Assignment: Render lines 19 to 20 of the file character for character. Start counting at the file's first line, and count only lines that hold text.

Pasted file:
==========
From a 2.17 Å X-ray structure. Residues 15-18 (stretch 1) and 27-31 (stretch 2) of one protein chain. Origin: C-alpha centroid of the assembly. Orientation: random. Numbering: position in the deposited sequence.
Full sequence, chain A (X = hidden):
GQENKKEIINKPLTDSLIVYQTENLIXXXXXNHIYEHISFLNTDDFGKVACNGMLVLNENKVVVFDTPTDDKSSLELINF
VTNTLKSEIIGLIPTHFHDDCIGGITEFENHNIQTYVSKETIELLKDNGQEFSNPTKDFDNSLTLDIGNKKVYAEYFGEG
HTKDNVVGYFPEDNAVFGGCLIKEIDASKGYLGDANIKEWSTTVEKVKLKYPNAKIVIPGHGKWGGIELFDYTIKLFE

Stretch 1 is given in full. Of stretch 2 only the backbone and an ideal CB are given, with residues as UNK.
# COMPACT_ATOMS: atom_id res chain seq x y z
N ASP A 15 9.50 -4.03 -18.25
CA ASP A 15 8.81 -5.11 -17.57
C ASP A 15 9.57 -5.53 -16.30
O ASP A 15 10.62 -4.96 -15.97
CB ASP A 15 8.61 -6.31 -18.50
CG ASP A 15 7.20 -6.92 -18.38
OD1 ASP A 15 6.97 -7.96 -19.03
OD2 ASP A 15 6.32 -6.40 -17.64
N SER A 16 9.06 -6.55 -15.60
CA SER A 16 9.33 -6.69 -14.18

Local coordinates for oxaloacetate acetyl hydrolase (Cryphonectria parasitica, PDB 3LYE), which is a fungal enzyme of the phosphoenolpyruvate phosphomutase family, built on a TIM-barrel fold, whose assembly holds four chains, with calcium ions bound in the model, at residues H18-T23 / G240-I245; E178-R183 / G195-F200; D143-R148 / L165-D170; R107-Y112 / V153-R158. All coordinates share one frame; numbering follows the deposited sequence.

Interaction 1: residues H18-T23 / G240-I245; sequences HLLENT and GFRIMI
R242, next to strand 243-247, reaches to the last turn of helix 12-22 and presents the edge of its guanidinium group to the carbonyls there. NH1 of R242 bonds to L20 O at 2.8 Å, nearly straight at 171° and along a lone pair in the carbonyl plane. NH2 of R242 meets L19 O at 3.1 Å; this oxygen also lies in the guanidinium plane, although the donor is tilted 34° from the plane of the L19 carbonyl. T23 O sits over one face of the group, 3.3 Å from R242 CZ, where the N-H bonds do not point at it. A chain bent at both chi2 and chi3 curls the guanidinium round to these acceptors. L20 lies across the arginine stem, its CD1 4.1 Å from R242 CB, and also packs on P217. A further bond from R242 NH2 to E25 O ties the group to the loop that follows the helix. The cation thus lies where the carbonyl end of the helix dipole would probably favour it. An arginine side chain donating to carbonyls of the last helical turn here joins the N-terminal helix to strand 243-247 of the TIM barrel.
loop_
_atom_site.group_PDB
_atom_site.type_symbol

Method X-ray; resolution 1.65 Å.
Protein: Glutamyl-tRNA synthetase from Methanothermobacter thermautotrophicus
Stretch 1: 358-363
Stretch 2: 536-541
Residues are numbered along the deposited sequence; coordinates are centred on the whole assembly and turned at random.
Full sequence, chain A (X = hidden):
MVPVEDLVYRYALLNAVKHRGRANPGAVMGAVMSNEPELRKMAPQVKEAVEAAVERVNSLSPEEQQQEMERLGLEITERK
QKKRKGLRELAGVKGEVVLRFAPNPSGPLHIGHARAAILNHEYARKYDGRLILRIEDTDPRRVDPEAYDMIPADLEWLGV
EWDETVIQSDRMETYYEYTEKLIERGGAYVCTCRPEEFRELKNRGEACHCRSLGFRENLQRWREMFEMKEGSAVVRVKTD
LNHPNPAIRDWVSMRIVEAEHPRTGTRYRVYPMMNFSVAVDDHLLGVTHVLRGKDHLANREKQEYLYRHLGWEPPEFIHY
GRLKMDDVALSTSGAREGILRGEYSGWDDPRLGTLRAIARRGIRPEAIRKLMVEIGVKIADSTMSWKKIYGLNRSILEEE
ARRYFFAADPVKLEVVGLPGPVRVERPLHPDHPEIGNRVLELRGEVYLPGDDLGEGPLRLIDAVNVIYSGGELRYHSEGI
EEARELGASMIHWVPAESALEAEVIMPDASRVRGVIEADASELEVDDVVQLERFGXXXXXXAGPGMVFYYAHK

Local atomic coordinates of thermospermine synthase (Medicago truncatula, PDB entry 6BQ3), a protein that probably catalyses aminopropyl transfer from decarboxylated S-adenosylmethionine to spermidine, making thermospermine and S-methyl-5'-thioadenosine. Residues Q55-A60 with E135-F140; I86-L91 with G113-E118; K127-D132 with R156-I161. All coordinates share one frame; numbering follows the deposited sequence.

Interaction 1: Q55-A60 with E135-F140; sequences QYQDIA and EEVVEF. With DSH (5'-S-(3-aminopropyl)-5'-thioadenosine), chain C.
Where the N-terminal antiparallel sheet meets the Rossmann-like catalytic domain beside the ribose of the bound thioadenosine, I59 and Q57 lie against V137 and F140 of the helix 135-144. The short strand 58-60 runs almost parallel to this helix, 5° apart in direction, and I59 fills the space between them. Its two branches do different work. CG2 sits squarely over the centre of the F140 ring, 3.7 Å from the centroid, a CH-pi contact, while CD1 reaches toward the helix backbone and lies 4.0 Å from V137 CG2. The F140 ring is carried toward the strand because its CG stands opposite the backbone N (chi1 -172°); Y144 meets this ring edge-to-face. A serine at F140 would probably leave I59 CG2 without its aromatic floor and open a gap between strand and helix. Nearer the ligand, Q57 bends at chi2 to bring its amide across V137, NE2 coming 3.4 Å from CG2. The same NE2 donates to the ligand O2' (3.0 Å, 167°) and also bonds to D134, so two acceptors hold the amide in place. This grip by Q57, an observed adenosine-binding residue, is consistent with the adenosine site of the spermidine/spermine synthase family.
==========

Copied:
Interaction 1: residues H18-T23 / G240-I245; sequences HLLENT and GFRIMI
R242, next to strand 243-247, reaches to the last turn of helix 12-22 and presents the edge of its guanidinium group to the carbonyls there. NH1 of R242 bonds to L20 O at 2.8 Å, nearly straight at 171° and along a lone pair in the carbonyl plane. NH2 of R242 meets L19 O at 3.1 Å; this oxygen also lies in the guanidinium plane, although the donor is tilted 34° from the plane of the L19 carbonyl. T23 O sits over one face of the group, 3.3 Å from R242 CZ, where the N-H bonds do not point at it. A chain bent at both chi2 and chi3 curls the guanidinium round to these acceptors. L20 lies across the arginine stem, its CD1 4.1 Å from R242 CB, and also packs on P217. A further bond from R242 NH2 to E25 O ties the group to the loop that follows the helix. The cation thus lies where the carbonyl end of the helix dipole would probably favour it. An arginine side chain donating to carbonyls of the last helical turn here joins the N-terminal helix to strand 243-247 of the TIM barrel.